But I want to here note simply the beauty of the atmospheric and very expressive uses of light and the camerawork that captured it, credited to Lee Garmes and L. W. O’Connell. See for example how Tom Gaffney (Boris Karloff) is lit in his hideout below (fig C) or how Karen Morley is lit as Poppy when she decides to fully embrace the dark side and opt for Tony (fig D). Its very beautiful.
I had not remembered how modernity itself seems to be a theme in the film. I was first struck by this with the shot in which Cesca is upstairs eyeing Guino (George Raft) flicking his coin on the street and noticed that the time the film was set in and shot was still a time in which horses and buggies shared the street with cars (see fig E). The film depicts a world that is new and changing: it’s significant that the protagonist is an immigrant. The world is literally new to him, with codes (in dress, style, taste) that he continuously misreads; a world full of opportunity for those who dare, and full of new and marvellous tools with which to destroy the other and take over, as for example the moment when Tony discovers that there are now such things as automatic machine guns so that even murder can now be accelerated(see below — fig F), a moment of realisation that with such tools at his disposal the world really can be his.
Speed and the reduction of time in which various spaces can be crossed also embody modernity in the film. See for example, the montage below, so typical of Thirties American cinema and here showing gang warfare on a daily basis and through the months. It’s now a cliché of the period but still feels exhilarating to watch.
Seeing Scarface again also highlighted Hawks’ skill as a director. See, for example, the scene below. Tony has heard from his mom that his sister Cesca has moved out and is living with a man like a common trollop. We know she’s madly in love with Guino (George Raft). We’ve seen her dance a very suggestive Charleston to him in the nightclub (see a close-up of it below).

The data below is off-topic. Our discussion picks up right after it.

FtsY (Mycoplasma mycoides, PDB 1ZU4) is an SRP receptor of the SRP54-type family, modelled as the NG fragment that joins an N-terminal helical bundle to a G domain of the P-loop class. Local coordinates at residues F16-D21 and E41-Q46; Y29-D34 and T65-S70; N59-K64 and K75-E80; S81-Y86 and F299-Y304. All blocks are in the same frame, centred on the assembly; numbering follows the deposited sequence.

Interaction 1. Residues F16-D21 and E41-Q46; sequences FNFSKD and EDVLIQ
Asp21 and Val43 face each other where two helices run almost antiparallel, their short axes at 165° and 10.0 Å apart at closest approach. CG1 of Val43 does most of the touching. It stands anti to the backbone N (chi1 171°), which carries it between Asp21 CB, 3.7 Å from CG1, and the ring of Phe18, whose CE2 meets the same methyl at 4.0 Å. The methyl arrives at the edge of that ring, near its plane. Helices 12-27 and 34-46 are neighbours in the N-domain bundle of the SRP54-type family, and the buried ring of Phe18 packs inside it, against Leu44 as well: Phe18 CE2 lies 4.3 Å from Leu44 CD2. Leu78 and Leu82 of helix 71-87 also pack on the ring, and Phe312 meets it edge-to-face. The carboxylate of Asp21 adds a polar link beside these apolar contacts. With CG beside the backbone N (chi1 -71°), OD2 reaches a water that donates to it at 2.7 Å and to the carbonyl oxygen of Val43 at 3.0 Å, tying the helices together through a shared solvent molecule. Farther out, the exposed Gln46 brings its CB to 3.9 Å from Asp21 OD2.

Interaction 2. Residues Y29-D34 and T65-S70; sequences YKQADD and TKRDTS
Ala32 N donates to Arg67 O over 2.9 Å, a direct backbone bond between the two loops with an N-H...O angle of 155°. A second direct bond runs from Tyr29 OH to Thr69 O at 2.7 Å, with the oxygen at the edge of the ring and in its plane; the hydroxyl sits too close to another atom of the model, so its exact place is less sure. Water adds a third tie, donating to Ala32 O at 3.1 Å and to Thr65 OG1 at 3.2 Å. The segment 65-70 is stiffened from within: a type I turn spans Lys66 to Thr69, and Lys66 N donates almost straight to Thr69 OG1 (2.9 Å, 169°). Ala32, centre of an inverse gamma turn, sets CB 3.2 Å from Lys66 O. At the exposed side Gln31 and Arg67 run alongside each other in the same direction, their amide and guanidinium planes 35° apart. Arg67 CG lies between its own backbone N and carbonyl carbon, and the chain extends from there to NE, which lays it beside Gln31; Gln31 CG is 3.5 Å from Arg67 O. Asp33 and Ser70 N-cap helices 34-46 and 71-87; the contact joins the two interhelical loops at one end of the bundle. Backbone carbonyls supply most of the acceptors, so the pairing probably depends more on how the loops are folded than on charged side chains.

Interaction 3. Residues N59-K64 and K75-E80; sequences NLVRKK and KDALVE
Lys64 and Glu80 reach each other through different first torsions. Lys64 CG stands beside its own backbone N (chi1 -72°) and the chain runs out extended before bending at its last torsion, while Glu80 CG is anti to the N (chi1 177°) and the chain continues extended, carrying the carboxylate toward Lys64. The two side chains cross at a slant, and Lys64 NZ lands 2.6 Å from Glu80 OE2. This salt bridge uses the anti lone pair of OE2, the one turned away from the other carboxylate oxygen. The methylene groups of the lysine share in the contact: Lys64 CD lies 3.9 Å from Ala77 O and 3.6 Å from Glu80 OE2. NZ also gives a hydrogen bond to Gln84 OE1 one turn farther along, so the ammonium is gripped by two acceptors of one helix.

She’s at the piano playing him a song when the bell rings. Guino goes to answer it, eyes his gun but what the hell it’s his wedding day. He flips the coin — a gesture Raft would forever be associated with — and opens the door. Then note how Tony looks through Guino, eyes his sister, she screams, we hear the gunshot, and cut to Guino’s chest presumably receiving the bullet mid coin-flip, before another cut to a two-shot in which Guino eyes Tony, shakes his head as if to say ‘you got it wrong’ and collapses out of the lower part of the frame. Hawks has shifted the focus from Tony murdering his best friend, a dramatic highlight in any film, to the relationship between brother and sister through the way the murder is staged and cut with imaginative uses of composition, framing, staging and point-of-view. The direction still feels fresh. It’s amazingly fast as well, married and widowed in twenty-four hours. In thirties cinema, things move fast (and it’s just as well with performances like George Raft’s).
I should probably end with a note on performances. Muni is unquestionably a ham, but I find him a most effective one here. He overdoes it, lays on the ethnicity, the gestures, so thick that you see an actor thinking through what he’s doing at every step; yet the result is easily understood and vivid. In the extras for De Palma’s 80s remake, Al Pacino talks about how he found Muni’s performance ‘astounding and inspiring and I thought after that I just wanted to imitate him. I wanted to do something. I was inspired by that performance’. Ann Dvorak is also very vibrant and very beautiful though not always good; and Hawks gets good characterisations out of those who can act (Karen Morley, Osgood Perkins, Boris Karloff). Those who can’t, like Raft, he gives amusing business to.